Monday, June 10, 2024

The Fourth Night Watch by Johan Falkberget

Norwegian regional realism in a northern mining town
Norwegian author Johan Falkberget’s novel The Fourth Night Watch was originally published in 1923. The University of Wisconsin Press published an English translation in 1968 as part of its Nordic Translation Series. This admirable series introduced English-language audiences to many lesser-known Scandinavian authors. Several of the books in this series, including The Fourth Night Watch, are now available for free download at the University of Wisconsin Libraries website. Falkberget (1879-1967) was a very prolific author of historical novels and highly respected in his home country, but as far as I can tell, this may be the only one of his works that’s ever been translated into English.

This is one of the better books in the Nordic Translation Series. Many of the authors featured in that series are early modernist authors whose prose is somewhat experimental in nature. Falkberget, on the other hand, comes across as a pre-modern realist whose writing exhibits similar characteristics to authors such as Honoré de Balzac, Anthony Trollope or Emile Zola. The introduction to The Fourth Night Watch states that Falkberget was part of a regionalist movement in Norwegian literature, in which writers outside of the urban capital wrote realist novels of their home districts (similar to the regional realist movement in America during the early 20th century). The Fourth Night Watch is set in the mining region of Røros, where Falkberget was born. The story begins in 1807, about the time Norway won its independence from Denmark and entered a war against Sweden.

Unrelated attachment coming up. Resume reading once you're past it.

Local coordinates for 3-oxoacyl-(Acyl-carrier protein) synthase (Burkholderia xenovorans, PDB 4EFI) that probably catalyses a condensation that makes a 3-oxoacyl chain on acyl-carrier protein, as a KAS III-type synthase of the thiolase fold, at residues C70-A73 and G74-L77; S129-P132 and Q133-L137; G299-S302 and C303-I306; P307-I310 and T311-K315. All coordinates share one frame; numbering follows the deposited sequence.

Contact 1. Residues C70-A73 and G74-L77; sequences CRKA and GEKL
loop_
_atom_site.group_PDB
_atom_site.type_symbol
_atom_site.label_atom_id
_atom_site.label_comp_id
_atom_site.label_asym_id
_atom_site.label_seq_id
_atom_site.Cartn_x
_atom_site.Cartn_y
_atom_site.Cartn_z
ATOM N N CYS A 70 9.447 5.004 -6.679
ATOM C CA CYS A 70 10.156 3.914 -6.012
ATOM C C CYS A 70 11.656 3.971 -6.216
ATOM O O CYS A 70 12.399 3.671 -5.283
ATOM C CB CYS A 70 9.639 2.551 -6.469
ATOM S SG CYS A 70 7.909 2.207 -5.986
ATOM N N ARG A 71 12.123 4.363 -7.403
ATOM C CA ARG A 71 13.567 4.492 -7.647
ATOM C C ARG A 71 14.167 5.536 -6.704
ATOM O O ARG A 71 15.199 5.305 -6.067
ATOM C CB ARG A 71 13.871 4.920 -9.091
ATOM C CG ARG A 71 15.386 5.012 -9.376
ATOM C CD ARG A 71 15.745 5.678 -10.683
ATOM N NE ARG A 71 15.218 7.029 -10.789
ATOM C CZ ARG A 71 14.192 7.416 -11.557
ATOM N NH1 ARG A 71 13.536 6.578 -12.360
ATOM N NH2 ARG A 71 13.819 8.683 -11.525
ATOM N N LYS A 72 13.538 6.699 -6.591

Benjamin Sigismund has been appointed pastor in the town of Bergstaden, in the Røros mining district. He relocates his family from Christiania (later renamed Oslo), and they take up lodging in rather shabby rented rooms. At first, Sigismund and his wife are appalled by the drab rustic atmosphere of the town and its uncouth, working class inhabitants. Sigismund takes his calling as a man of the cloth seriously, however, and diligently sets out to save the souls of these northerners by reforming their godless ways. At first, the pastor plies his trade with a fair amount of vanity, pride, and self-righteousness, but the more time he spends in Røros the more he begins to see the country laborers as equals rather than inferiors. His position and his marriage are threatened, however, when he falls in love with Gunhild, a beautiful young married woman..

The forbidden love between Sigismund and Gunhild may sound like a familiar melodramatic trope, but here Falkberget handles the relationship realistically. The reader can identify with the feelings of unsatisfied longing, guilt, and loss that this romance engenders. Another important thread running throughout the book is Sigismund’s developing friendship with his sacristan, a blacksmith named Ole Korneliusen, or Ol-Kanalesa in the local dialect. These two characters, of differing upbringings and social classes, start out with an adversarial relationship but gradually begin to find common ground and develop a mutual admiration. Although this is not a religious novel, due to Sigismund’s profession, religion plays a major part in the story, similar to some of Balzac, Trollope, and Zola’s novels with clergyman protagonists. One of the reasons this novel is one of the more interesting entries in the Nordic Translation Series is that you really do learn a lot about Norwegian life, at least during this time period, unlike some of the more modern works in the series that are less specific in time and place. Those with an interest in Scandinavian literature and history will find The Fourth Night Watch a compelling read. Thanks to the University of Wisconsin Press for making such works available to English-language readers.  
If you liked this review, please follow the link below to and give me a “helpful” vote. Thank you.

No comments:

Post a Comment